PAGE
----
MVP or Minimum Viable Product is often misunderstood, and confused with MCF – Minimum Crappy Feature. Where MCF is the minimum version of a product or feature that a customer could live with, Minimum Viable Product is intended to focus on the team learning from customer use of their feature/experiment.
Eric Ries (creator of the Lean Startup concept), defined it as “that version of a new product which allows a team to collect the maximum amount of validated learning about customers with the least effort.” So it’s not about sales, it’s about understanding what the customer needs.
Many groups ignore the key points of an MVP:
– It is instrumented to gather data – e.g. what actions does the user take?
– It is designed for learning and is not the final version of the feature, just one we can learn from.
– The experiments don’t need to be large or even involve writing code.
In our CSPO class we explore a number of approaches like Fake Door and Wizard of Oz, where the feature is incomplete or entirely absent but the team still learn.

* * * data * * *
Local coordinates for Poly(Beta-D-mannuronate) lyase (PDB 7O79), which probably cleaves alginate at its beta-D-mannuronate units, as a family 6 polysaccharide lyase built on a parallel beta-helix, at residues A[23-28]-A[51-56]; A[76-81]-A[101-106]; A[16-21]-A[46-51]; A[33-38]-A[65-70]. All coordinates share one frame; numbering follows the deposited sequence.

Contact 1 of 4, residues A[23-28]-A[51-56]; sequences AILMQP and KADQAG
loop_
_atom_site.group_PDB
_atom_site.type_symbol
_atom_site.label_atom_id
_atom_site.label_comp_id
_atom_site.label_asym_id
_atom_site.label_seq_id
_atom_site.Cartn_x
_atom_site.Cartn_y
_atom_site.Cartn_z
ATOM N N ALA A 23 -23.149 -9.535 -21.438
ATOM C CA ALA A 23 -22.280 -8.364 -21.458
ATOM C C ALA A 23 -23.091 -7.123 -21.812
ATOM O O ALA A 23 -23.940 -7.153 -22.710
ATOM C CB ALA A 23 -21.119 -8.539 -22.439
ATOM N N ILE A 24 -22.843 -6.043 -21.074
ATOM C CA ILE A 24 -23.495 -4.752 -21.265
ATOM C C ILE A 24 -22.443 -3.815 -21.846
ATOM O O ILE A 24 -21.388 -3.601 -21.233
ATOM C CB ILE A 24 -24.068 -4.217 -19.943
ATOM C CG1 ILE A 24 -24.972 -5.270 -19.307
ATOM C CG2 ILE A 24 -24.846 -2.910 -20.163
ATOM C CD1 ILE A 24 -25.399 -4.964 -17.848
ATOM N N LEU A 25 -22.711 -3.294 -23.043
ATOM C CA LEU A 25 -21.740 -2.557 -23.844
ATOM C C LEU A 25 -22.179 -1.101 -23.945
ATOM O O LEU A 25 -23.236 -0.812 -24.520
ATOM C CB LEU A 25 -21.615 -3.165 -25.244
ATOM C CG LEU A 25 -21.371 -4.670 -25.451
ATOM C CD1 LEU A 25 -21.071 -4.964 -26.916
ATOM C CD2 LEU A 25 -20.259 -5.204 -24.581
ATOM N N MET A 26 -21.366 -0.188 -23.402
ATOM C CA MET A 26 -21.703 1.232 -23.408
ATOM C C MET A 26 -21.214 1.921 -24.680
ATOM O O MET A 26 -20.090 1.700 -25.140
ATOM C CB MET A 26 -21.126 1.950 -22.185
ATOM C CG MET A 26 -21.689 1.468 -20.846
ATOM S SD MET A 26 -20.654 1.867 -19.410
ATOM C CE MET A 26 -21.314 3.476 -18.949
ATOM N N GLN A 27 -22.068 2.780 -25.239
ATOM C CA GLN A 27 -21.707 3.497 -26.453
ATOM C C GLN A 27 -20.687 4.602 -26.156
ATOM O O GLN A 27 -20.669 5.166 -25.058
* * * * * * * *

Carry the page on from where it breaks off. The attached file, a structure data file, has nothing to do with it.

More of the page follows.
Let’s stop using MVP as an excuse to push ill-considered features out the door. (FWIW, the proper name of MCF – Minimum Crappy Feature is MMF – Minimum Marketable Feature).
- Lessons Learned: Minimum Viable Product: a guide – Eric Ries
- Minimum Viable Product Examples
- Minimum Viable Product: The ultimate guide for building MVP in 2022
- What does MVP Stand for? Minimum Viable Product Examples
- What is a Minimum Viable Product (MVP)? – Agile Alliance
- What is a Minimum Viable Product (MVP) – Ash Maurya
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